Three things about this text stand out for me. The first is the language and how it changes in the course of the passage. The bulk of the teachings in Deuteronomy are given in the second person plural, in other words to the community. Here, though, the liturgical instructions are given in the second person singular. They are addressed to the individual worshipper. “When you (singular) come into the (singular) shall take some of the first of the (singular) shall go to the (singular) shall make this response before the Lord your God.” But then look at the shift in language: “A wandering Aramean was my ancestor; he went down into Egypt...when the Egyptians treated us harshly and afflicted us, we cried to the Lord...the Lord brought us out of Egypt; and he brought us into this place.” And then the shift back to the personal: “So now I bring the first of the fruit of the land which you, O Lord, have given me.” Even as each individual makes their way to worship, the journey and the experience are wrapped up in the story of the community, which in turn is enfolded in the constant presence and saving action of God.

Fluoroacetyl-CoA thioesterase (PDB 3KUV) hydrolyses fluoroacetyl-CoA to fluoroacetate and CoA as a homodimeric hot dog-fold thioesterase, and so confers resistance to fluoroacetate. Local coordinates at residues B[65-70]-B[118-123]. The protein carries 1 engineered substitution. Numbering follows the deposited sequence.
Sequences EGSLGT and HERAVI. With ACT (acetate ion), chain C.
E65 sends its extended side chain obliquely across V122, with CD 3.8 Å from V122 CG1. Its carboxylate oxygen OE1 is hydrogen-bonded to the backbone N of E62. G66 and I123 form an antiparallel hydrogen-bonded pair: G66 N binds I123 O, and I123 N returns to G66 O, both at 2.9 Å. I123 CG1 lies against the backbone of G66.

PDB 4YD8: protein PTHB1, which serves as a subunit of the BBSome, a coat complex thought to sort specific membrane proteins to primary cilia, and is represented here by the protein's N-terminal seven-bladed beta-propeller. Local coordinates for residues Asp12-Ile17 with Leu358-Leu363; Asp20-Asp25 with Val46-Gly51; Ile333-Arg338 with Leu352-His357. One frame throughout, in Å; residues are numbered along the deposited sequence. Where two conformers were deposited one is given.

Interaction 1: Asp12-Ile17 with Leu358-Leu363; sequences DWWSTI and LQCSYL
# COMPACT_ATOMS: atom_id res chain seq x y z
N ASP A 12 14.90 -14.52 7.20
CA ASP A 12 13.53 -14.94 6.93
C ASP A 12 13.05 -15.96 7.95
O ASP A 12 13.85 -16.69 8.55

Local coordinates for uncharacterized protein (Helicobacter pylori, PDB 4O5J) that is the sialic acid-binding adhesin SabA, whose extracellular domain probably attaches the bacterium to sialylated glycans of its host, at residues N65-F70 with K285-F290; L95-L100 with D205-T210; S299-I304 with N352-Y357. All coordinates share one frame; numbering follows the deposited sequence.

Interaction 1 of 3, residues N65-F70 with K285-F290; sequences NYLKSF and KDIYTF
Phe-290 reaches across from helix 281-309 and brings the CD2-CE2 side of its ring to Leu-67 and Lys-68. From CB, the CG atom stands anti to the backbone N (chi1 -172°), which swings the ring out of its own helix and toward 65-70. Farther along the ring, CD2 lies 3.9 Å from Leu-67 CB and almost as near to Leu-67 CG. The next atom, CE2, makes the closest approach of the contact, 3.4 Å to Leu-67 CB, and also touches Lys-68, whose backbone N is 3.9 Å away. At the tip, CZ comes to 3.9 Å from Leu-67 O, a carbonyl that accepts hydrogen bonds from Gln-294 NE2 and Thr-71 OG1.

The second thing that stands out for me in this passage is the centrality of the land. Look at how many times that word is mentioned. And along with the land comes the word gift, over and over again. Land and gift. They go together. As a people recently enslaved in a foreign land, and having spent a generation wandering as landless nomads in the wilderness, the Israelites receive not just their freedom, but a land. “When you have come into the land...” It is not just any land; it is the land that God is giving them as their inheritance. It is, moreover, a good land, a land “flowing with milk and honey”. Offerings of grain and fruit from that land confirm the promise made to Abraham: “Go to the land that I will show you...and I will bless you” (Genesis 12:1). The worshippers affirm God’s gift of the land: “Today I declare to the Lord your God that I have come into the land that the Lord swore to our ancestors to give us...God brought us into this place and gave us this now I bring the first fruits of the ground that you, O Lord, have given me.”